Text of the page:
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Microscience Microscopy Congress 2021 1

Microscience Microscopy Congress 2021 (mmc2021) will be held as a virtual conference from July 5 to July 9, 2021.


Dr. Vladimir Korolkov, the senior applications scientist at Park Systems UK presents:

  • ⏩ WORKSHOP, Tuesday, June 6 at 14:00 pm: “Graphene Under the Tip: Ultra-High Resolution Atomic Force Microscopy Of Chemically Decorated 2D-materials” 
  • ⏩POSTER PRESENTATION: “Chemical decoration of graphene and 2D-materials: An AFM Outlook.”


Please see the abstracts below.  

Link: https://www.mmc-series.org.uk/


Graphene Under the Tip: Ultra-High Resolution Atomic Force Microscopy Of Chemically Decorated 2D-materials

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This past decade has amassed an ignition of expansive interest into the research and application of graphene and other 2D-materials. With a thickness of just one atom, these materials present a myriad of challenges in: fabrication, handling and characterization. The continued emergence of more complex vertical assemblies of 2D-materials, known as Van-der-Waals heterostructures, also opens new avenues of research as well as creates new challenges for the scientific community. One of these challenges is embedding molecular structures into such 2D-materials; effectively, creating a new class of functionals molecules i.e. hybrid organic-inorganic 2D-materials with self-assembled molecular layers. Given the vast libraries of synthetic organic molecules with various tunable functional properties, this creates endless opportunities for the design of new hybrid materials.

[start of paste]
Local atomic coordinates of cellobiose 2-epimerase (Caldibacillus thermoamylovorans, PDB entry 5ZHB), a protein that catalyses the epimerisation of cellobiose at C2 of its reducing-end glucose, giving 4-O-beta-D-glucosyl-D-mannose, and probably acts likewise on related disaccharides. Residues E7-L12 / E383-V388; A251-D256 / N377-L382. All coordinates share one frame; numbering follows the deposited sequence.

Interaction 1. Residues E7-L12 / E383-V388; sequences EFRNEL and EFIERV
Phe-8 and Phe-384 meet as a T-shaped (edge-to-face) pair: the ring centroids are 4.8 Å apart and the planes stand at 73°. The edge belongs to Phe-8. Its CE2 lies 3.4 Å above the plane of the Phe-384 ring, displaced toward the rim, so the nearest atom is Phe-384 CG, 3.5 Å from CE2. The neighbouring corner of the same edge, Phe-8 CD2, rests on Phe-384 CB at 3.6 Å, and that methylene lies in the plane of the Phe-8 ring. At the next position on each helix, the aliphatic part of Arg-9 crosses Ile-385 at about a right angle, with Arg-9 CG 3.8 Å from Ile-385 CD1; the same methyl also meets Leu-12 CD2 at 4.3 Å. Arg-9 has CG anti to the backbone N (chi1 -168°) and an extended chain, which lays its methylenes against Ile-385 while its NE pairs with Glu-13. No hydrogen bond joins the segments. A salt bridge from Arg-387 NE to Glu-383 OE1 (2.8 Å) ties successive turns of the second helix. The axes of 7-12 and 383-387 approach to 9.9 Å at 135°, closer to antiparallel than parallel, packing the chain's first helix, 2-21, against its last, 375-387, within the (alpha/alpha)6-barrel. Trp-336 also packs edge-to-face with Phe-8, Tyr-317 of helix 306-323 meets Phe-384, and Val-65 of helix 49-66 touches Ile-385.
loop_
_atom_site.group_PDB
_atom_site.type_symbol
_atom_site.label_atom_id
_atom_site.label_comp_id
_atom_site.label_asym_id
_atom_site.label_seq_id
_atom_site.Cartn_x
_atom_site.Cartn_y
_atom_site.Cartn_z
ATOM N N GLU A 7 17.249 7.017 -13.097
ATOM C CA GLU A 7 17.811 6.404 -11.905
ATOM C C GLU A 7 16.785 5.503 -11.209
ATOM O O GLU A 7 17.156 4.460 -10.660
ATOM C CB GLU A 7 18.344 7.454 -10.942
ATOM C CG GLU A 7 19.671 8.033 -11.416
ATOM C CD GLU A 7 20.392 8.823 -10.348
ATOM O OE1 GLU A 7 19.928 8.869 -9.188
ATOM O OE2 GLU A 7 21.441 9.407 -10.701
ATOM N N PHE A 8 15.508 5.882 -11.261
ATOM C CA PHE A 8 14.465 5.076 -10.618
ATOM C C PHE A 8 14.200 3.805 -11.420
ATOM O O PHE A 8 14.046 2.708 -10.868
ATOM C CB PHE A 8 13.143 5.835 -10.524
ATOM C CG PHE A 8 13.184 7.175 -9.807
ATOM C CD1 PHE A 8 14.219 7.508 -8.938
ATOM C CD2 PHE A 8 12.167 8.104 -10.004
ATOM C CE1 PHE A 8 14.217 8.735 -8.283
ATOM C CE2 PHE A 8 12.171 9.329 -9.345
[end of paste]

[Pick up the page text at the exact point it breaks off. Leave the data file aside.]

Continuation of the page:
Common 2D materials, as well as their new variations, require robust characterization techniques which can analyze both the structure and properties at the highest level. The investigation technique such as Atomic Force Microscopy (AFM) becomes not just a curiosity, but a need to acquire reliable and accurate data. AFM is a technique that can easily image molecular and atomic structures within different environments, at the highest levels of resolution.

During this workshop, Park Systems will present some examples of imaging graphene/hBN heterostructures in the ambient on Park Systems NX20 large sample AFM. We will begin by focusing on resolving and understanding Moiré patterns on graphene (Fig. 1) and show how one can manipulate them with use of an AFM probe. We will then discuss the challenges and breakthroughs in chemical decoration of graphene. In particular, we will demonstrate the imaging of various molecular structures on graphene down to single molecular levels.

Figure caption: A contact mode AFM image of a Moiré pattern on graphene on a single crystal of hBN, using Park Systems NX20 large sample AFM.



Chemical decoration of graphene and 2D-materials: An AFM Outlook